L'viv, Ukraine. Legal scholar Raphael Lemkin, who invented the word "genocide," studied law in the Polish-Jewish-Ukrainian city, whose complicated political history inspired his thinking on genocide and power.

GLEB GARANICH/REUTERS

Had the concept of genocide remained a scholarly and intellectual category, there would be no argument today. According to Lemkin’s definition, the Holodomor was a genocide – as it is by most intuitive understandings of the word. But the concept of genocide became part of international law in a completely different context: that of the Nuremberg trials and the legal debates that followed.

Lemkin served as adviser to the chief counsel at Nuremberg, Supreme Court Justice Robert Jackson, and, thanks to his advocacy, the term was used at the trial. After Nuremberg ended, many felt, for reasons of both morality and realpolitik, that the term ought to be enshrined in the United Nations’ basic documents.

But Cold War politics shaped the drafting of the UN convention on genocide far more than Lemkin’s scholarship. The Soviet Union, knowing it could be considered guilty of carrying out genocide against political groups, ensured that the definition of genocide was organically bound up with Fascism-Nazism and other similar race theories.

When the convention finally passed, the legal definition was narrow, and it was interpreted even more narrowly in the years that followed. In practice, genocide, as defined by the UN documents, came to mean the physical elimination of an entire ethnic group, in a manner similar to the Holocaust. Because the Soviet Union itself helped shape the language, it has become difficult to classify any Soviet crimes, including the Holodomor, from being classified as genocide.

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This difficulty has not stopped a series of Ukrainian governments from trying to do so – or many governments from joining them. The first attempt followed the Orange Revolution of 2004 – a series of street protests in Kiev against a stolen election, corruption and perceived Russian influence in Ukrainian politics. Those protests led to the election of Viktor Yushchenko, the first president of Ukraine without a Communist Party pedigree. Mr. Yushchenko made references to the Holodomor in his inaugural speech and created a National Memory Institute with Holodomor research at its heart. He also lobbied for the United Nations and other international institutions to recognize the Holodomor as a genocide.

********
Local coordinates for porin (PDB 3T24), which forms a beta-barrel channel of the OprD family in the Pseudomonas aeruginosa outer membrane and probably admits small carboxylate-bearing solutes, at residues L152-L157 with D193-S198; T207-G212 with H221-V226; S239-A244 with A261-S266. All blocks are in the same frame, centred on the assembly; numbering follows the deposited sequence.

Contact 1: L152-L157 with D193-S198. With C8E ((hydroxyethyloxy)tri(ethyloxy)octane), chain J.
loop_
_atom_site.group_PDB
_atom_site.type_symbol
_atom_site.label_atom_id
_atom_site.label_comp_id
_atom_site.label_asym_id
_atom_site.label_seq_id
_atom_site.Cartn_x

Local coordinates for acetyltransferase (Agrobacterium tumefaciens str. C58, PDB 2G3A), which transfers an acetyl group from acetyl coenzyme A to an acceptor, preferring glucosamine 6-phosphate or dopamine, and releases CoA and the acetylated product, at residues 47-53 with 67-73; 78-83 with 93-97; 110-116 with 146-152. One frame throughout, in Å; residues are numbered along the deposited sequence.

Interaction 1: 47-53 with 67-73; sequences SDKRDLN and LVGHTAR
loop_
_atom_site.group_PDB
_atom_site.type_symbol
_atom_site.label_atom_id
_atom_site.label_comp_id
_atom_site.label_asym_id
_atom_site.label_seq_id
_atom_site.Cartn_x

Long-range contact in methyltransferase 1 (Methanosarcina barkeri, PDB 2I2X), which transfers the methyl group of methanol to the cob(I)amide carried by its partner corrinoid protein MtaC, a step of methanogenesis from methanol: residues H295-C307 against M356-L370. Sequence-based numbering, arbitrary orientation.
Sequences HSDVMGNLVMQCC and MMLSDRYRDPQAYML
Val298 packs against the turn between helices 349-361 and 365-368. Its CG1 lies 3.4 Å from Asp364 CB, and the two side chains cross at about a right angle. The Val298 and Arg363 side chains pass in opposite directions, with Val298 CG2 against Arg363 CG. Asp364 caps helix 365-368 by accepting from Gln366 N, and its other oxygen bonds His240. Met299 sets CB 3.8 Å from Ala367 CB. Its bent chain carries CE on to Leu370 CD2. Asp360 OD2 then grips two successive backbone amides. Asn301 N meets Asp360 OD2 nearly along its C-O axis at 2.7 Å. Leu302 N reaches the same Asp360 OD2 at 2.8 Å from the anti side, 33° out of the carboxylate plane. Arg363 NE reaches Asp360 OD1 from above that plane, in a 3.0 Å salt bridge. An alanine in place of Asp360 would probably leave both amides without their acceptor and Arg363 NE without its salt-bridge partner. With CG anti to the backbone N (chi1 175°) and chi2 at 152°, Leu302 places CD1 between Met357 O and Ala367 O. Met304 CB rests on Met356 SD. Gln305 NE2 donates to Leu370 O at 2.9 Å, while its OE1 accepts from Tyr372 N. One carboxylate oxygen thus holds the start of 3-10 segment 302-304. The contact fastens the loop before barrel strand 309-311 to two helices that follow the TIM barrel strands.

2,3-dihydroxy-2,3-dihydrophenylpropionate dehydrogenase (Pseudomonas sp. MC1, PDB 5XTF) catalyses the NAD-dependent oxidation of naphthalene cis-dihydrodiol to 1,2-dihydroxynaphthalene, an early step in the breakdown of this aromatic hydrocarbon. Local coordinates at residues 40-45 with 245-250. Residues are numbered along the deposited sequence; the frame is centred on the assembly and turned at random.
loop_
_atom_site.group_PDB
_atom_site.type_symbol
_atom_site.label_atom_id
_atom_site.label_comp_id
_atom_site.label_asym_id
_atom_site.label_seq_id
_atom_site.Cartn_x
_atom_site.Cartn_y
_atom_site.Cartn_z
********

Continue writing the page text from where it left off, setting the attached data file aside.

Top: Viktor Yushchenko, then an opposition presidential candidate, speaks to thousands of supporters in Kiev in 2004. Bottom: Mr. Yushchenko, then Ukraine's president, looks at a picture during the opening of an exhibition in Kiev in 2005, as the country holds ceremonies honouring the victims of the Holodomor.

Associated Press, Reuters

He understood the power of the famine as a unifying national memory for Ukrainians, especially because it had been so long denied. He undoubtedly “politicized” it, in the sense that he used political tools to draw more attention to the story. But he stopped short of using the famine to antagonize Ukraine’s Russian neighbours. At the 75th anniversary Holodomor commemoration ceremony in 2008, as on other occasions, Mr. Yushchenko went out of his way to avoid blaming the Russian people for the tragedy:

“We appeal to everyone, above all the Russian Federation, to be true, honest and pure before their brothers in denouncing the crimes of Stalinism and the totalitarian Soviet Union … We were all together in the same hell. We reject the brazen lie that we are blaming any one people for our tragedy. This is untrue. There is one criminal: the imperial, communist Soviet regime.”